Wednesday, April 25, 2012

Comparing Dwight Evans' OBP, WAR, and OPS+ To Hall of Fame Inductees Of The Last Thirty Years

Dwight Evans 1984 Topps
In recent years, Dwight Evans' Hall of Fame candidacy has become a popular debate for the sabermetric crowd with many writers including Bill James taking up his cause.  Evans, who retired after the 1991 season, finished his career with 2,446 hits, 385 home runs, and 1,384 RBI, along with eight Gold Gloves in right field.  However, when the former Red Sox slugger made his debut on the BBWAA Hall of Fame ballot six years later his support was sparse, mostly because of his .272 career batting average.  It wasn't until the early 2000's--a few years after Evans was no longer on the Hall of Fame ballot--that the baseball community finally started to look past hits and batting average and recognize the importance of walks and on base percentage.  Unfortunately for "Dewey", while he was on the ballot few voters fully appreciated the value of his 1,391 career walks and excellent .370 career OBP.  In addition to walks and OBP; WAR and OPS+ are two sabermetric statistics that many Hall of Fame voters now view alongside the more traditional, easily quantified stats such as hits, batting average, home runs, and RBI.  Just as with walks and OBP, Evans' stellar 62.8 career WAR and strong 127 career OPS+ underline how great a player he really was.

From 1983 to 2012, the BBWAA elected 32 hitters to the Hall of Fame.  When you compare Evans' career OBP, WAR, and OPS+ line to the average Hall of Fame inductee during this time, his .370-62.8-127 line matches up very well with the average inductee's .360-69.0-124 line.  Moreover, if you include Evans in with the hitters honored since 1983, he would rank 12th out 33 in OBP, 22nd in WAR, and be tied with Rickey Henderson for 16th in OPS+.  Additionally, only 7 of the 32 elected hitters own an equal or higher career OBP, WAR, and OPS+ than Evans.  Those 7 hitters--Mike Schmidt, Tony Gwynn, Wade Boggs, Rod Carew, Rickey Henderson, Joe Morgan, and Carl Yastrzemski--were each voted into the Hall of Fame in their first year of eligibility.  And while it is true that Evans' totals represent the minimum of the group, nevertheless, even to be the outlier among a group of first ballot Hall of Famers, showcases just how strong across the board "Dewey's" career OBP, WAR, and OPS+ are.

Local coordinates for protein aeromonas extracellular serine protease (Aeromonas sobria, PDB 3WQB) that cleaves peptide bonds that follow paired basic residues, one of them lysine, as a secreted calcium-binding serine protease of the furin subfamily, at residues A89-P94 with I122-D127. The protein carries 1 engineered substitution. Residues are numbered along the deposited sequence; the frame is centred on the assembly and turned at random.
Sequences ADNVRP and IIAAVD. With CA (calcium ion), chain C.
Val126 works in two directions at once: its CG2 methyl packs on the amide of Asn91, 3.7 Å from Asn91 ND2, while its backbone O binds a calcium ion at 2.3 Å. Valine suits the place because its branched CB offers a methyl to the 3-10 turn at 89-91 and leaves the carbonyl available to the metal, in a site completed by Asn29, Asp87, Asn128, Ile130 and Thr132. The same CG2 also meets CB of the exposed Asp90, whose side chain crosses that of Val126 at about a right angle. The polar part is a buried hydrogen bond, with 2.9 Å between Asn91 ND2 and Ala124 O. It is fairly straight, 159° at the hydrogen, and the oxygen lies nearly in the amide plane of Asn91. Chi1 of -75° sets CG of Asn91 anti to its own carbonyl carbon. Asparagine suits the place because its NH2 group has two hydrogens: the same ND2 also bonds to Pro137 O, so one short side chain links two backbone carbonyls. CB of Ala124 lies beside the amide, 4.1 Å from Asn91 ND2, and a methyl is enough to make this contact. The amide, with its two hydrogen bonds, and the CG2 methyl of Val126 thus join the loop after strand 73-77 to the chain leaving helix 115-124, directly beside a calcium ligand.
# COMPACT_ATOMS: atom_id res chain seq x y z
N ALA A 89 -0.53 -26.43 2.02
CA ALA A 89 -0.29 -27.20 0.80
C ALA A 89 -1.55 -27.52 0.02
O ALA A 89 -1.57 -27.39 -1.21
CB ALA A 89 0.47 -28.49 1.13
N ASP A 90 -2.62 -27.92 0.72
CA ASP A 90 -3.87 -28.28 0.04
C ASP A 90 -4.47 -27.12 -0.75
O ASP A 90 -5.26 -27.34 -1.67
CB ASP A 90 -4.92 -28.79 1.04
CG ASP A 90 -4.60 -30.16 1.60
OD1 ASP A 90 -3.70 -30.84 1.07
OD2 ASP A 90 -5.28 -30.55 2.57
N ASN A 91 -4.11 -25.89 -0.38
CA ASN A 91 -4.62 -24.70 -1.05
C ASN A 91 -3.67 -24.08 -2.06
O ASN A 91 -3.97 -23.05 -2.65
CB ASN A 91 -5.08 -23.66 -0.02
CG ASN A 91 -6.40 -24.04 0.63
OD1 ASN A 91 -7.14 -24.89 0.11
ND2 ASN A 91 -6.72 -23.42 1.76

Evans played nearly his whole career as a right fielder, hitting well enough to win two Silver Slugger Awards and fielding well enough to win eight Gold Gloves Awards.  Eleven of the 32 hitters elected since 1983, spent their careers primarily in the outfield with 4 of those 11--Reggie Jackson, Dave Winfield, Andre Dawson, and Tony Gwynn--playing the bulk of their careers as right fielders.  The former Red Sox right fielder's .370-62.8-127 line is almost a carbon copy of both the average right fielder's .354-63.4-130 line, as well as the average outfielder's .363-63.6-129 line.

From 1983 to 2012, the often controversial and ever changing voting body known as the Veterans Committee elected 19 hitters to the Hall of Fame.  During this time the Veterans Committee voted in some debatable candidates such as Bill Mazeroski, Rick Ferrell, and Phil Rizzuto but also elected some very strong candidates who had been overlooked by the BBWAA such as Pee Wee Reese, Arky Vaughan, and most recently Ron Santo.  By 1983, the Veterans Committee was past its most controversial period when committee members Frankie Frisch and Bill Terry were instrumental in electing several of their former teammates who had questionable Hall of Fame credentials.

Dwight Evans 1984 Donruss